She has had storage access to 2 closets in her room as well as a basement storage room and attic space. This was not perhaps the Mister and mine best laid plan ever, and as we prepared to pare down our belongings for this move, we girded our collective loins for the upcoming emotional maelstrom she was likely to lay upon us.
Instead, she happily donated much of everything we thought she would continue to need to hold onto. For example, she happily let us remove her hobby horse from the attic and donate it. Internet, meet Marigold. I bought her at a garage sale when Middlest was 2 years old. I repainted her, including a “brand” on her right flank with Middlest’s initials. Christmas morning, Middlest yanked off the sheet and squealed with delight. And even though she has long outgrown riding Marigold, Middlest would not part with her. So the poor horse gathered dust up in the attic for six years.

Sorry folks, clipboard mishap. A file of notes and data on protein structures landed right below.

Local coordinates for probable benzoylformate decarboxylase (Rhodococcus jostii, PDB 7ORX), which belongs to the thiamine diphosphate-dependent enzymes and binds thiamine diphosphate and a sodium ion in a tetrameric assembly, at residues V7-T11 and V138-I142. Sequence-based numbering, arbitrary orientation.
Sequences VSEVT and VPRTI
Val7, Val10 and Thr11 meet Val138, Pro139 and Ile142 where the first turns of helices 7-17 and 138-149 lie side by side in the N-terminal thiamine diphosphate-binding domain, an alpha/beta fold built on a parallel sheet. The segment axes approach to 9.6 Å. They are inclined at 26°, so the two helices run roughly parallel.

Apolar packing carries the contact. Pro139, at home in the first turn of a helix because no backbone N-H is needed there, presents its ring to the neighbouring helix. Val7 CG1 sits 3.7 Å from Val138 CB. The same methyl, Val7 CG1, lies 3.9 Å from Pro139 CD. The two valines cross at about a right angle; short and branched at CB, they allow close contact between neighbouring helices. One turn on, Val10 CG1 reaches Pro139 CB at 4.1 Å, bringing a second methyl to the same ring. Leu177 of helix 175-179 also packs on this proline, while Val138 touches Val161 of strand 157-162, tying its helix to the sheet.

The other day she took one last “ride” on Marigold and then happily watched us take it to Goodwill. Nothing but smiles.
A year ago when we suggested doing this same thing, she was absolutely adamant that we hold on to Marigold.
It just wasn’t the right time for that change to happen.
Considering we are currently living in an apartment for the first time since 1996, it is a good thing the time was right for the many other changes we did make. I can’t even tell you how many trips we took to Goodwill and the dump as we cleaned out cupboards and closets, attic and basement. And with each trip, I promised myself that purging and rethinking how we use and store our things is good for the soul.